In Title VII of the Civil Rights Act of 1964, "Congress established an integrated, multistep enforcement procedure culminating in the EEOC's authority to bring a civil action in federal court." Occidental Life Ins. Co. v. EEOC, 432 U.S. 355, 359 (1977). At the outset of that process, if the EEOC finds that there is reasonable cause to believe a charge of discrimination against a private party it "shall endeavor to eliminate any ... alleged unlawful employment practice by informal methods of conference, conciliation, and persuasion." 42 U.S.C. § 2000e- 5(b). The Commission is forbidden from filing suit unless within a specified period it "has been unable to secure from the respondent a conciliation agreement acceptable to the Commission." Id. § 2000e-5(f)(1). Congress imposed similar requirements in the Age Discrimination in Employment Act, 29 U.S.C. § 626(b), the Fair Housing Act, 42 U.S.C. § 3610 (b)(1), and federal election law, 2 U.S.C. §§ 437g(a)(4), (a)(6)(A).The Question Presented, on which the Seventh Circuit in this case avowedly rejected the precedent of numerous other courts of appeals, is:
Whether and to what extent may a court enforce the EEOC's mandatory duty to conciliate discrimination claims before filing suit?
A sworn affidavit from the EEOC stating that it has performed the obligations noted above but that its efforts have failed will usually suffice to show that it has met the conciliation requirement. Cf. United States v. Clarke, 573 U. S. ___, ___ (2014) (slip op., at 6) "[A]bsent contrary evidence, the [agency] can satisfy [the relevant] standard by submitting a simple affidavit from" the agency representative involved). If, however, the employer provides credible evidence of its own, in the form of an affidavit or otherwise, indicating that the EEOC did not provide the requisite information about the charge or attempt to engage in a discussion about conciliating the claim, a court must conduct the factfinding necessary to decide that limited dispute. Cf. id., at ___-___ (slip op., at 6-7). Should the court find in favor of the employer, the appropriate remedy is to order the EEOC to undertake the mandated efforts to obtain voluntary compliance. See §2000e-5(f)(1) (authorizing a stay of a Title VII action for that purpose).IV
Judicial review of administrative action is the norm in our legal system, and nothing in Title VII withdraws the courts' authority to determine whether the EEOC has fulfilled its duty to attempt conciliation of claims. But the scope of that review is narrow, reflecting the abundant discretion the law gives the EEOC to decide the kind and extent of discussions appropriate in a given case. In addressing a claim like Mach Mining's, courts may not impinge on that latitude and on the Commission's concomitant responsibility to eliminate unlawful workplace discrimination.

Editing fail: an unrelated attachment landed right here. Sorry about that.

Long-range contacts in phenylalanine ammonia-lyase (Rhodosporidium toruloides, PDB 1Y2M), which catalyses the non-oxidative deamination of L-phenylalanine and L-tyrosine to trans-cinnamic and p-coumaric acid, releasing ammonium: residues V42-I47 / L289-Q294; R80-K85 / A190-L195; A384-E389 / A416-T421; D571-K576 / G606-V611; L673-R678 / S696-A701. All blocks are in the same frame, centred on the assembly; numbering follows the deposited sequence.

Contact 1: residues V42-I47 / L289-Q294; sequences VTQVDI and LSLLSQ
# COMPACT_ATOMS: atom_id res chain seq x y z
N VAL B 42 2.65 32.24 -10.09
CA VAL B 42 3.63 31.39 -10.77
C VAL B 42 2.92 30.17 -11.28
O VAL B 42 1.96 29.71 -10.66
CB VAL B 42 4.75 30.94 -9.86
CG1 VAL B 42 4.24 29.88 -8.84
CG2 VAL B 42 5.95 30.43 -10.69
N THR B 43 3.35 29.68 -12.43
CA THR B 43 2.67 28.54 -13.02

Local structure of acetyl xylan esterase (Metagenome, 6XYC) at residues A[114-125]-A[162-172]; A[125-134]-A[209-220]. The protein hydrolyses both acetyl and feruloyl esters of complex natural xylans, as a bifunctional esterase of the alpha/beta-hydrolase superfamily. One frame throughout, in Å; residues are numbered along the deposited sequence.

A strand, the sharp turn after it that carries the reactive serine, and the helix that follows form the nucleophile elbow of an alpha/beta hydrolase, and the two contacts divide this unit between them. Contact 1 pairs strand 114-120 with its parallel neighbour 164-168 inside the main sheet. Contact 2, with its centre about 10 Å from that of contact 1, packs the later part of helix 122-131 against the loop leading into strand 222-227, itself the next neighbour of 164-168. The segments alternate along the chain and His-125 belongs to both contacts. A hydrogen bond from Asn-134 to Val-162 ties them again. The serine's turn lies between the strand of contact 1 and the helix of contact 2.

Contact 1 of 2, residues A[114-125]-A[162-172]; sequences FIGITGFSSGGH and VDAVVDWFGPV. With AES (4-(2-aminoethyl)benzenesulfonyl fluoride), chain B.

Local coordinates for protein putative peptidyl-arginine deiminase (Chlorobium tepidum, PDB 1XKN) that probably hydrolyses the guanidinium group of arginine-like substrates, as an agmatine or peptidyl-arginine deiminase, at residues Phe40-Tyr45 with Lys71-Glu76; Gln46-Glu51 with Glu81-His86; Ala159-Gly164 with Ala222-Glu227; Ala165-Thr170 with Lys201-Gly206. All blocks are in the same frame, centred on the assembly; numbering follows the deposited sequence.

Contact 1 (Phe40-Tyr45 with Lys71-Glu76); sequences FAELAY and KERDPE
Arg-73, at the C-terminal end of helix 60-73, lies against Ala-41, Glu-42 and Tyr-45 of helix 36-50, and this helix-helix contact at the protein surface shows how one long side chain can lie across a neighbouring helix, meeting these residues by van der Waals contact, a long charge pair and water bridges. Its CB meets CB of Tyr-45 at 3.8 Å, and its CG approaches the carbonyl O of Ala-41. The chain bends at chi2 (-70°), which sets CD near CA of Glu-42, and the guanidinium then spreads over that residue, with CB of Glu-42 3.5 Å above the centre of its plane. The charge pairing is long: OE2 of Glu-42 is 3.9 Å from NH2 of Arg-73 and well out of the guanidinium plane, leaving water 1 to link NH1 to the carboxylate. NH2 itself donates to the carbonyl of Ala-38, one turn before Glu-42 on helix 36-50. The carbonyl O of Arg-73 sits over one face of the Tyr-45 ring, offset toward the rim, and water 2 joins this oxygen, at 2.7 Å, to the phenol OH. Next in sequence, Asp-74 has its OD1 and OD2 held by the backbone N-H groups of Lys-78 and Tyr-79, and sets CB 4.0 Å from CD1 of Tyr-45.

Before suing an employer for employment discrimination under Title VII of the Civil Rights Act of 1964, the Equal Employment Opportunity Commission (EEOC or Commission) must first "endeavor to eliminate [the] alleged unlawful employment practice by informal methods of conference, conciliation, and persuasion." 42 U. S. C. §2000e-5(b). Once the Commission determines that conciliation has failed, it may file suit in federal court. §2000e-5(f)(1). However, "[n]othing said or done during" conciliation may be "used as evidence in a subsequent proceeding without written consent of the persons concerned." §2000e-5(b).After investigating a sex discrimination charge against petitioner Mach Mining, LLC, respondent EEOC determined that reasonable cause existed to believe that the company had engaged in unlawful hiring practices. The Commission sent a letter inviting Mach Mining and the complainant to participate in informal conciliation proceedings and notifying them that a representative would be contacting them to begin the process. About a year later, the Commission sent Mach Mining another letter stating that it had determined that conciliation efforts had been unsuccessful. The Commission then sued Mach Mining in federal court. In its answer, Mach Mining alleged that the Commission had not attempted to conciliate in good faith. The Commission countered that its conciliation efforts were not subject to judicial review and that, regardless, the two letters it sent to Mach Mining provided adequate proof that it had fulfilled its statutory duty. The District Court agreed that it could review the adequacy of the Commission's efforts, but granted the Commission leave to immediately appeal. The Seventh Circuit reversed, holding that the 2 MACH MINING, LLC v. EEOC Syllabus Commission's statutory conciliation obligation was unreviewable.Held:1. Courts have authority to review whether the EEOC has fulfilled its Title VII duty to attempt conciliation. This Court has recognized a "strong presumption" that Congress means to allow judicial review of administrative action. Bowen v. Michigan Academy of Family Physicians, 476 U. S. 667, 670. That presumption is rebuttable when a statute's language or structure demonstrates that Congress intended an agency to police itself. Block v. Community Nutrition Institute, 467 U. S. 340, 349, 351. But nothing rebuts that presumption here. By its choice of language, Congress imposed a mandatory duty on the EEOC to attempt conciliation and made that duty a precondition to filing a lawsuit. Such compulsory prerequisites are routinely enforced by courts in Title VII litigation. And though Congress gave the EEOC wide latitude to choose which "informal methods" to use, it did not deprive courts of judicially manageable criteria by which to review the conciliation process. By its terms, the statutory obligation to attempt conciliation necessarily entails communication between the parties concerning the alleged unlawful employment practice. The statute therefore requires the EEOC to notify the employer of the claim and give the employer an opportunity to discuss the matter. In enforcing that statutory condition, a court applies a manageable standard. Pp. 4-8.2. The appropriate scope of judicial review of the EEOC's conciliation activities is narrow, enforcing only the EEOC's statutory obligation to give the employer notice and an opportunity to achieve voluntary compliance. This limited review respects the expansive discretion that Title VII gives the EEOC while still ensuring that it follows the law.The Government's suggestion that review be limited to checking the facial validity of its two letters to Mach Mining falls short of Title VII's demands. That standard would merely accept the EEOC's word that it followed the law, whereas the aim of judicial review is to verify that the EEOC actually tried to conciliate a discrimination charge. Citing the standard set out in the National Labor Relations Act, Mach Mining proposes review for whether the EEOC engaged in good-faith negotiation, laying out a number of specific requirements to implement that standard. But the NLRA's process-based approach provides a poor analogy for Title VII, which ultimately cares about substantive outcomes and eschews any reciprocal duty to negotiate in good faith. Mach Mining's proposed code of conduct also conflicts with the wide latitude Congress gave the Commission to decide how to conduct and when to end conciliation efforts. And because information obtained during conciliation would be necessary evidence in a Cite as: 575 U. S. ____ (2015) 3 Syllabus good-faith determination proceeding, Mach Mining's brand of review would violate Title VII's confidentiality protections.The proper scope of review thus matches the terms of Title VII's conciliation provision. In order to comply with that provision, the EEOC must inform the employer about the specific discrimination allegation. Such notice must describe what the employer has done and which employees (or class of employees) have suffered. And the EEOC must try to engage the employer in a discussion in order to give the employer a chance to remedy the allegedly discriminatory practice. A sworn affidavit from the EEOC stating that it has performed these obligations should suffice to show that it has met the conciliation requirement. Should the employer present concrete evidence that the EEOC did not provide the requisite information about the charge or attempt to engage in a discussion about conciliating the claim, a court must conduct the factfinding necessary to resolve that limited dispute. Should it find for the employer, the appropriate remedy is to order the EEOC to undertake the mandated conciliation efforts. Pp. 8-14.738 F. 3d 171, vacated and remanded.KAGAN, J., delivered the opinion for a unanimous Court.